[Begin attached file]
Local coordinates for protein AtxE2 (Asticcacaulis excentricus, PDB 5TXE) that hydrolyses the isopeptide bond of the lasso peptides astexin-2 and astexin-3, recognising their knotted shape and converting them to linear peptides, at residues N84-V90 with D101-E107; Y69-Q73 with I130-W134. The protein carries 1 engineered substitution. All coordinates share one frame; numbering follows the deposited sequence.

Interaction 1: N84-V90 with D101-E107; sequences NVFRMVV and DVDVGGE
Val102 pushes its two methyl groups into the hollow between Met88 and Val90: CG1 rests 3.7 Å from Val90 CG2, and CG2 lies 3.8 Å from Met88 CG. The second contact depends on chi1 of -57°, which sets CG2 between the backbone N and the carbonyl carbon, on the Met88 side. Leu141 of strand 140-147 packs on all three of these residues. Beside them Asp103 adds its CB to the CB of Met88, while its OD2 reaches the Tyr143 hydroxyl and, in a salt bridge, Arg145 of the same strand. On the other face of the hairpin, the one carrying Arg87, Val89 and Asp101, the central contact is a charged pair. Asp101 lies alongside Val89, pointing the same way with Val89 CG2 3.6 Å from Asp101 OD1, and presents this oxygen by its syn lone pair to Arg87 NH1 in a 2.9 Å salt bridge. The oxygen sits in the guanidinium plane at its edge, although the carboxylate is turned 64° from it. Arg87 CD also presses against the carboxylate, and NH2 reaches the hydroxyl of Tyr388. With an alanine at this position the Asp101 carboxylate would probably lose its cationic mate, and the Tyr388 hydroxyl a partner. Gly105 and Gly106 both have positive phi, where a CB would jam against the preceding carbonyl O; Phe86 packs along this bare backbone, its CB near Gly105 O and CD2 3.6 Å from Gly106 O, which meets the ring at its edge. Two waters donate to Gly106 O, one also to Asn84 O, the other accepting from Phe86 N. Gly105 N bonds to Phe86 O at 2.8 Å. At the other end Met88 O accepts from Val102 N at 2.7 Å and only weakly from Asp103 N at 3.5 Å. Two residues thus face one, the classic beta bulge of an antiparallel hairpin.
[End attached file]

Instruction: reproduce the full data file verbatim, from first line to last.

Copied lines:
Local coordinates for protein AtxE2 (Asticcacaulis excentricus, PDB 5TXE) that hydrolyses the isopeptide bond of the lasso peptides astexin-2 and astexin-3, recognising their knotted shape and converting them to linear peptides, at residues N84-V90 with D101-E107; Y69-Q73 with I130-W134. The protein carries 1 engineered substitution. All coordinates share one frame; numbering follows the deposited sequence.

Interaction 1: N84-V90 with D101-E107; sequences NVFRMVV and DVDVGGE
Val102 pushes its two methyl groups into the hollow between Met88 and Val90: CG1 rests 3.7 Å from Val90 CG2, and CG2 lies 3.8 Å from Met88 CG. The second contact depends on chi1 of -57°, which sets CG2 between the backbone N and the carbonyl carbon, on the Met88 side. Leu141 of strand 140-147 packs on all three of these residues. Beside them Asp103 adds its CB to the CB of Met88, while its OD2 reaches the Tyr143 hydroxyl and, in a salt bridge, Arg145 of the same strand. On the other face of the hairpin, the one carrying Arg87, Val89 and Asp101, the central contact is a charged pair. Asp101 lies alongside Val89, pointing the same way with Val89 CG2 3.6 Å from Asp101 OD1, and presents this oxygen by its syn lone pair to Arg87 NH1 in a 2.9 Å salt bridge. The oxygen sits in the guanidinium plane at its edge, although the carboxylate is turned 64° from it. Arg87 CD also presses against the carboxylate, and NH2 reaches the hydroxyl of Tyr388. With an alanine at this position the Asp101 carboxylate would probably lose its cationic mate, and the Tyr388 hydroxyl a partner. Gly105 and Gly106 both have positive phi, where a CB would jam against the preceding carbonyl O; Phe86 packs along this bare backbone, its CB near Gly105 O and CD2 3.6 Å from Gly106 O, which meets the ring at its edge. Two waters donate to Gly106 O, one also to Asn84 O, the other accepting from Phe86 N. Gly105 N bonds to Phe86 O at 2.8 Å. At the other end Met88 O accepts from Val102 N at 2.7 Å and only weakly from Asp103 N at 3.5 Å. Two residues thus face one, the classic beta bulge of an antiparallel hairpin.